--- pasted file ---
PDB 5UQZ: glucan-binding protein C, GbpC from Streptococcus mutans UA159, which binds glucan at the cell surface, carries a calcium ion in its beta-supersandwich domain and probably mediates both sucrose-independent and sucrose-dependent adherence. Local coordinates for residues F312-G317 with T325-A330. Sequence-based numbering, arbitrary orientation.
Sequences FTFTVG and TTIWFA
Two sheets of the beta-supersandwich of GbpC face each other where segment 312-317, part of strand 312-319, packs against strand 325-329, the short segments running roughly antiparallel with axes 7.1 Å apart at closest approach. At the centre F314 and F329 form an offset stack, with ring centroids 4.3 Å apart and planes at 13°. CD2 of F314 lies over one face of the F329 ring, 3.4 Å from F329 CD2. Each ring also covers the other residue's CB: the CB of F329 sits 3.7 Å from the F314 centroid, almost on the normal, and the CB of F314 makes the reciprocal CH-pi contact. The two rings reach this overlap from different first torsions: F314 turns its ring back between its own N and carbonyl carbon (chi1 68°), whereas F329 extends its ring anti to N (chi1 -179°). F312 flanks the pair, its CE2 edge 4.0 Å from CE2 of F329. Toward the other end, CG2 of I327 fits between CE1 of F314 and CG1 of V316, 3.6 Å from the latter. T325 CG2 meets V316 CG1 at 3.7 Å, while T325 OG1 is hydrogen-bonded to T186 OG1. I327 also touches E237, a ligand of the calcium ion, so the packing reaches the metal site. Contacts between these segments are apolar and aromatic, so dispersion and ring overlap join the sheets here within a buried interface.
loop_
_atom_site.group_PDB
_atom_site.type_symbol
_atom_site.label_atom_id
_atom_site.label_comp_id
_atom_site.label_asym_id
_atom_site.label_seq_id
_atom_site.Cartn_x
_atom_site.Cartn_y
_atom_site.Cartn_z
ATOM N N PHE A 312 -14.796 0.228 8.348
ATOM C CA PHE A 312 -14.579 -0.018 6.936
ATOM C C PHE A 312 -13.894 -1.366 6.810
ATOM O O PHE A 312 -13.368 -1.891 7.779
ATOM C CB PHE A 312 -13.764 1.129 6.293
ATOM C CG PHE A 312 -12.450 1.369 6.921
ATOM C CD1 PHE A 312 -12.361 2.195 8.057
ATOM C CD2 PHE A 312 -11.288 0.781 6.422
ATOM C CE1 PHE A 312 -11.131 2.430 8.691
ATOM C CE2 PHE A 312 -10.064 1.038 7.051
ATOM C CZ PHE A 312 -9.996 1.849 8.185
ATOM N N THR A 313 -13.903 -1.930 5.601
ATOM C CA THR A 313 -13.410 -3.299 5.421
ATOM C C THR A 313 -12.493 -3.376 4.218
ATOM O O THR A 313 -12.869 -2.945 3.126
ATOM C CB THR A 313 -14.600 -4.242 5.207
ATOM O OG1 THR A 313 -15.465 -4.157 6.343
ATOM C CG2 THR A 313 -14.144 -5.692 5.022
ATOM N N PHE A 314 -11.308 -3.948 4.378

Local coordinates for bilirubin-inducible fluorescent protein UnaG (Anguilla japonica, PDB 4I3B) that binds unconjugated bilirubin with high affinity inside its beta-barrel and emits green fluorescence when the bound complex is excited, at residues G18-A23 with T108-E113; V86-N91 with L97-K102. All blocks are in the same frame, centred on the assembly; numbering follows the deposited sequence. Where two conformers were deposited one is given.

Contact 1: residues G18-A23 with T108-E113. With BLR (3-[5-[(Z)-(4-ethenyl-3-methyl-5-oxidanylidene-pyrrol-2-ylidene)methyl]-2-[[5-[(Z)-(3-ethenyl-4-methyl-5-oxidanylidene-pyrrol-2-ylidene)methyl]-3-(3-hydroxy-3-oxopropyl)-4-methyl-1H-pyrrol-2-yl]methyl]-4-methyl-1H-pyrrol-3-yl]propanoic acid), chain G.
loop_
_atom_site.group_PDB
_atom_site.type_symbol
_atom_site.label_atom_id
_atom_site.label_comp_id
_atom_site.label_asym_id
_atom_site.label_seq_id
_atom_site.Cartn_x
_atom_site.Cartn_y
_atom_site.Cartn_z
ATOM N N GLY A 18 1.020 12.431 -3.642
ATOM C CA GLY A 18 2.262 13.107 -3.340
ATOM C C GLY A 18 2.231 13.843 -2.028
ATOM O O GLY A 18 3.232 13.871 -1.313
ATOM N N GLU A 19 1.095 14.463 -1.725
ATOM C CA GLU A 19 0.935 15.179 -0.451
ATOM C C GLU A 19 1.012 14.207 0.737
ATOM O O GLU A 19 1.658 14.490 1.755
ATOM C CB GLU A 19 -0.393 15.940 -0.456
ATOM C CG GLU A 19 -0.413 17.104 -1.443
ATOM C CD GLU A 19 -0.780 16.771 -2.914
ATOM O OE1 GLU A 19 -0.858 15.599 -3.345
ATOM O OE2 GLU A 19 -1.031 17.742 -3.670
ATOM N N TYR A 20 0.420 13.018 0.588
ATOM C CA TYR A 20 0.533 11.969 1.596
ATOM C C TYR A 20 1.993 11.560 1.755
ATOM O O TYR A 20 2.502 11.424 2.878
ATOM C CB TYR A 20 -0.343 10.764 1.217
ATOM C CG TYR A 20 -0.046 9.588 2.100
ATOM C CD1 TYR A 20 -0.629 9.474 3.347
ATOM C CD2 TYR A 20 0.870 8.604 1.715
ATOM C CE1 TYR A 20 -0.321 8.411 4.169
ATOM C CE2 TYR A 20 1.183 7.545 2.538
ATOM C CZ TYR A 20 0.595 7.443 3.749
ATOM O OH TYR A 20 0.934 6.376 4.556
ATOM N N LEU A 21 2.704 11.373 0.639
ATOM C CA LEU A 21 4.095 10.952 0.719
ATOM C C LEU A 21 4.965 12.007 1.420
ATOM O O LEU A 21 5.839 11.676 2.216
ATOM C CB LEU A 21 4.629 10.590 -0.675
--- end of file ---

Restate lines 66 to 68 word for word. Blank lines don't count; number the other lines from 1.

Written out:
ATOM C CE1 TYR A 20 -0.321 8.411 4.169
ATOM C CE2 TYR A 20 1.183 7.545 2.538
ATOM C CZ TYR A 20 0.595 7.443 3.749